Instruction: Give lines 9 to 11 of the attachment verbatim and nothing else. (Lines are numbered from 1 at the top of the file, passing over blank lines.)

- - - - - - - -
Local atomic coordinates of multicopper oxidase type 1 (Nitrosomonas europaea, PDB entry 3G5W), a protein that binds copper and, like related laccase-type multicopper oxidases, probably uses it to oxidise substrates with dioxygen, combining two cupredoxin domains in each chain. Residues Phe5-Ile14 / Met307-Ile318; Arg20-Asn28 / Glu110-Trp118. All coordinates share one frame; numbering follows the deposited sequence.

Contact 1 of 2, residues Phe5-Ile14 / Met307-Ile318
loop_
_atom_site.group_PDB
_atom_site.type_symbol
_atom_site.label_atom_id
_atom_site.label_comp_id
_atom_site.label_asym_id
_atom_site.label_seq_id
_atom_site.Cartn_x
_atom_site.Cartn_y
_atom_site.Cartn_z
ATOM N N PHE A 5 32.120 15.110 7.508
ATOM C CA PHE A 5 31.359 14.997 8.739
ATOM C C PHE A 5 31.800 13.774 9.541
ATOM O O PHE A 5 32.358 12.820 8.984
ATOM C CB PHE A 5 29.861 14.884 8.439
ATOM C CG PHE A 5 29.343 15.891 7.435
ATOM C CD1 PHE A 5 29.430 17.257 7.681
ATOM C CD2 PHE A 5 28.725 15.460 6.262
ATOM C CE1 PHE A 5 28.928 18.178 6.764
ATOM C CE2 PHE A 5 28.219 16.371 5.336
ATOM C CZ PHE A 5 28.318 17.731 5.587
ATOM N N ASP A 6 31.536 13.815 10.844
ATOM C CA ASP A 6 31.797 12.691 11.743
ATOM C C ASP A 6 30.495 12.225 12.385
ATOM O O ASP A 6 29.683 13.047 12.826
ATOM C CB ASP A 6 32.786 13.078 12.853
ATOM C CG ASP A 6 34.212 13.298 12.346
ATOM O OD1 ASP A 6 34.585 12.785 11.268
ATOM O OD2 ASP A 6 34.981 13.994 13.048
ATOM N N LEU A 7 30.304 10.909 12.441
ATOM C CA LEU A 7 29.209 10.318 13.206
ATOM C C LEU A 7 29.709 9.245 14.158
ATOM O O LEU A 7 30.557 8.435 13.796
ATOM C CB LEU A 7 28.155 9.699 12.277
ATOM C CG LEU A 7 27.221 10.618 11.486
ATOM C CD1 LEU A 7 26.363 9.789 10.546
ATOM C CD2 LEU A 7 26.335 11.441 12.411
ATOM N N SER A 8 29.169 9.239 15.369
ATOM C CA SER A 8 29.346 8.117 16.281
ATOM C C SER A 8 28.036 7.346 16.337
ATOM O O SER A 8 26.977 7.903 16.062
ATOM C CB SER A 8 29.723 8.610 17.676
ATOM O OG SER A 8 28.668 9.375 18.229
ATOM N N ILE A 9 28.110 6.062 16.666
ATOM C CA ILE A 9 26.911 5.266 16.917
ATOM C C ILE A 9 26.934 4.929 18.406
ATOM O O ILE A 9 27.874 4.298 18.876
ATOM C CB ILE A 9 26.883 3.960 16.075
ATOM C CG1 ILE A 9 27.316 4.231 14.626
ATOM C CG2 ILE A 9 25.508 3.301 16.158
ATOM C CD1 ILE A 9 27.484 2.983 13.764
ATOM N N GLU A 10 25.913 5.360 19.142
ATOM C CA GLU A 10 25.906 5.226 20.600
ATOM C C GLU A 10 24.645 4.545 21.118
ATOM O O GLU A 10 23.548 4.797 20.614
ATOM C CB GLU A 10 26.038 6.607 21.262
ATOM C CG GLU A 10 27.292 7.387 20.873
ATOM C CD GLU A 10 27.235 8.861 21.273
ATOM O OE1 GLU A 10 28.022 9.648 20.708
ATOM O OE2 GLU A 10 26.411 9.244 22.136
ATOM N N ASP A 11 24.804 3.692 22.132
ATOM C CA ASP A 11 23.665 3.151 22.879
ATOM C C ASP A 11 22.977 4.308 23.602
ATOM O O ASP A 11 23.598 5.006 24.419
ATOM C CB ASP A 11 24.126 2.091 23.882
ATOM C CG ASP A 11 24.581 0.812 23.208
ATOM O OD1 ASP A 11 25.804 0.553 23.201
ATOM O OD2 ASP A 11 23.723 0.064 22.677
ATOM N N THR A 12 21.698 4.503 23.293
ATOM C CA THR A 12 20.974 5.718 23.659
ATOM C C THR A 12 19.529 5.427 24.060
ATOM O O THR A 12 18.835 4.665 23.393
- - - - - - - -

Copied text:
_atom_site.label_seq_id
_atom_site.Cartn_x
_atom_site.Cartn_y